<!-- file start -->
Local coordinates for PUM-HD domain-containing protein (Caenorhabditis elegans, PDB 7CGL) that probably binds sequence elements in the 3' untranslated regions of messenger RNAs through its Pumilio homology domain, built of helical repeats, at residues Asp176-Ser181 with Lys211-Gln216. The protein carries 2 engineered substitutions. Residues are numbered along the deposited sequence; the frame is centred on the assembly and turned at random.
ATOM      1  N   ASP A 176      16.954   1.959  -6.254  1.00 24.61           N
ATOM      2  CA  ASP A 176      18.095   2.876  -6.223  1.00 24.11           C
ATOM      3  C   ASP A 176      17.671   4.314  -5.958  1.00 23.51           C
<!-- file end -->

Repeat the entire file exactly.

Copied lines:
Local coordinates for PUM-HD domain-containing protein (Caenorhabditis elegans, PDB 7CGL) that probably binds sequence elements in the 3' untranslated regions of messenger RNAs through its Pumilio homology domain, built of helical repeats, at residues Asp176-Ser181 with Lys211-Gln216. The protein carries 2 engineered substitutions. Residues are numbered along the deposited sequence; the frame is centred on the assembly and turned at random.
ATOM      1  N   ASP A 176      16.954   1.959  -6.254  1.00 24.61           N
ATOM      2  CA  ASP A 176      18.095   2.876  -6.223  1.00 24.11           C
ATOM      3  C   ASP A 176      17.671   4.314  -5.958  1.00 23.51           C